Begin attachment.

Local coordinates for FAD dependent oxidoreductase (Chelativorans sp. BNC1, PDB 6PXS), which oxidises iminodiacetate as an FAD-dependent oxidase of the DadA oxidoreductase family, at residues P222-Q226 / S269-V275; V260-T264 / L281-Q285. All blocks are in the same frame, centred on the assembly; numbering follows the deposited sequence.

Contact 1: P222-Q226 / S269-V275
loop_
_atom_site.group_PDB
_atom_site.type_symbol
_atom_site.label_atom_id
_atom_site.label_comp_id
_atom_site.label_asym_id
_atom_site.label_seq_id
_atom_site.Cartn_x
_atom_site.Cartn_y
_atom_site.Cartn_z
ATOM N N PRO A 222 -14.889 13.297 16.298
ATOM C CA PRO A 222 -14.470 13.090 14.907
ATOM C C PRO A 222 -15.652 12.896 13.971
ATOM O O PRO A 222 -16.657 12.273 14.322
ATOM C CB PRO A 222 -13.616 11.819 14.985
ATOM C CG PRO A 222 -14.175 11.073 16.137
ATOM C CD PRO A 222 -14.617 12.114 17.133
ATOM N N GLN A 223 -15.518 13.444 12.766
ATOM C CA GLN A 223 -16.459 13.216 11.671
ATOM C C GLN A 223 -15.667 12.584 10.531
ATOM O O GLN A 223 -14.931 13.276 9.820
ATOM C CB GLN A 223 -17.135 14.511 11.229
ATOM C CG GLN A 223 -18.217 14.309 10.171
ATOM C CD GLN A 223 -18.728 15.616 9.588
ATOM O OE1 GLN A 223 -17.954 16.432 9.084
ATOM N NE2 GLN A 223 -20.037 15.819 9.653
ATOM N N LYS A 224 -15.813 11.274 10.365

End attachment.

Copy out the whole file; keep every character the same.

Local coordinates for FAD dependent oxidoreductase (Chelativorans sp. BNC1, PDB 6PXS), which oxidises iminodiacetate as an FAD-dependent oxidase of the DadA oxidoreductase family, at residues P222-Q226 / S269-V275; V260-T264 / L281-Q285. All blocks are in the same frame, centred on the assembly; numbering follows the deposited sequence.

Contact 1: P222-Q226 / S269-V275
loop_
_atom_site.group_PDB
_atom_site.type_symbol
_atom_site.label_atom_id
_atom_site.label_comp_id
_atom_site.label_asym_id
_atom_site.label_seq_id
_atom_site.Cartn_x
_atom_site.Cartn_y
_atom_site.Cartn_z
ATOM N N PRO A 222 -14.889 13.297 16.298
ATOM C CA PRO A 222 -14.470 13.090 14.907
ATOM C C PRO A 222 -15.652 12.896 13.971
ATOM O O PRO A 222 -16.657 12.273 14.322
ATOM C CB PRO A 222 -13.616 11.819 14.985
ATOM C CG PRO A 222 -14.175 11.073 16.137
ATOM C CD PRO A 222 -14.617 12.114 17.133
ATOM N N GLN A 223 -15.518 13.444 12.766
ATOM C CA GLN A 223 -16.459 13.216 11.671
ATOM C C GLN A 223 -15.667 12.584 10.531
ATOM O O GLN A 223 -14.931 13.276 9.820
ATOM C CB GLN A 223 -17.135 14.511 11.229
ATOM C CG GLN A 223 -18.217 14.309 10.171
ATOM C CD GLN A 223 -18.728 15.616 9.588
ATOM O OE1 GLN A 223 -17.954 16.432 9.084
ATOM N NE2 GLN A 223 -20.037 15.819 9.653
ATOM N N LYS A 224 -15.813 11.274 10.365